The COVID-19 pandemic has brought some new (or at least different) ways to learn. Teaching moves online. Parents struggle as they learn to appreciate – or at least we hope they do – what their children’s teachers do every day. It’s too soon to know which learning approaches will stay with us, but COVID-19 itself has already taught us a great deal. Each day, we learn more, but COVID-19 has already brought some unsettling truths to the surface.
We haven’t valued senior citizens. By now, most of us know that more than 80% of the people who died from COVID-19 either lived or worked in long-term care homes. When we add seniors living in the community, the total will be even higher. Some people felt, some even said, that those people were old, probably going to die soon anyway, and even largely useless. Yet their obituaries describe unique, accomplished individuals and cherished family members, neighbours, and friends. Their work and taxes built the privileges we all enjoy, and many continued to contribute until they died.
We haven’t valued the people who care for seniors. They rushed frantically from one location to another, potentially carrying infection with them, because they couldn’t earn a living wage from one employer. Some employers didn’t give them enough protective equipment or training to ward off infection and not pass it to others, including their families. Many of these workers were women, racialized, and relatively new to Canada, and they were treated as replaceable and even dispensable.
We have entrusted the care of vulnerable people to profit-making organizations. By definition, these organizations must compensate their shareholders. For-profit homes have seen many more infections and deaths from COVID-19 than non-profit and municipally run homes. We recognize that many factors contributed to those deaths. There is no simple answer, but we need to examine and scrutinize the role of for-profit organizations in caring for vulnerable people.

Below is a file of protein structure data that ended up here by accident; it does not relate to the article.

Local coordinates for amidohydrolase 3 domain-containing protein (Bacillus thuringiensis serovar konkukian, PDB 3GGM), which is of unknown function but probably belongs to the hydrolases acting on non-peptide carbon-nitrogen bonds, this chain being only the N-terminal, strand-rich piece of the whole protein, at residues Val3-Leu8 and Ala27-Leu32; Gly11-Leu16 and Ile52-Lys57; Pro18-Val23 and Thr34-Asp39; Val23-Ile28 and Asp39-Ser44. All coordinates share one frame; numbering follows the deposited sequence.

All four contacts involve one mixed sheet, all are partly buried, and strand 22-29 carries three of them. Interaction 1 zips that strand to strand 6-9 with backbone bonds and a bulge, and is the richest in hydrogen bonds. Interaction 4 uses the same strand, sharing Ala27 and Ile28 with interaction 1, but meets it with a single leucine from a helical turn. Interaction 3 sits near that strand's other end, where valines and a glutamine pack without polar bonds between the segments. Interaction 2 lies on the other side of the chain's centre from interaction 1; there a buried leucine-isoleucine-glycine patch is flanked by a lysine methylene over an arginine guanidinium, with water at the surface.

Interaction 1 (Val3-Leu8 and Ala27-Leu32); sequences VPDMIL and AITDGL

Care Watch advocates for home and community care for Ontario’s seniors. Long-term care and community care complement each other. The people who work in the community have jobs similar to those who work in long-term care – often with even worse working conditions. Data on home and community care are lacking, but we have no reason to think the situation is any better.
It’s ironic that June is Seniors’ Month in Ontario. Our province, and it’s not alone, has failed seniors, and we need to do better. If we didn’t already know how deplorably we treat seniors, we need only to read what Canada’s military (not easily shocked) found when they entered long-term care homes – conditions that probably existed long before this pandemic. Those homes were among the worst, but they were not necessarily the only ones.
We need to combine immediate action with thoughtful inquiry. Ontario’s proposed public inquiry should build on what we already know and highlight the next set of improvements. Its results should not compete with other pressing matters. These are the pressing matters.
What can you do?
Keep applying the pressure. Advocacy takes many forms, all of them valuable.
- Talk to people – family members, friends, neighbours, and colleagues, and don’t forget the politicians.
- Don’t be satisfied with what is not satisfactory. Speak up and speak out.
Our government has shown it can take immediate action when it sees danger. Keep that momentum going.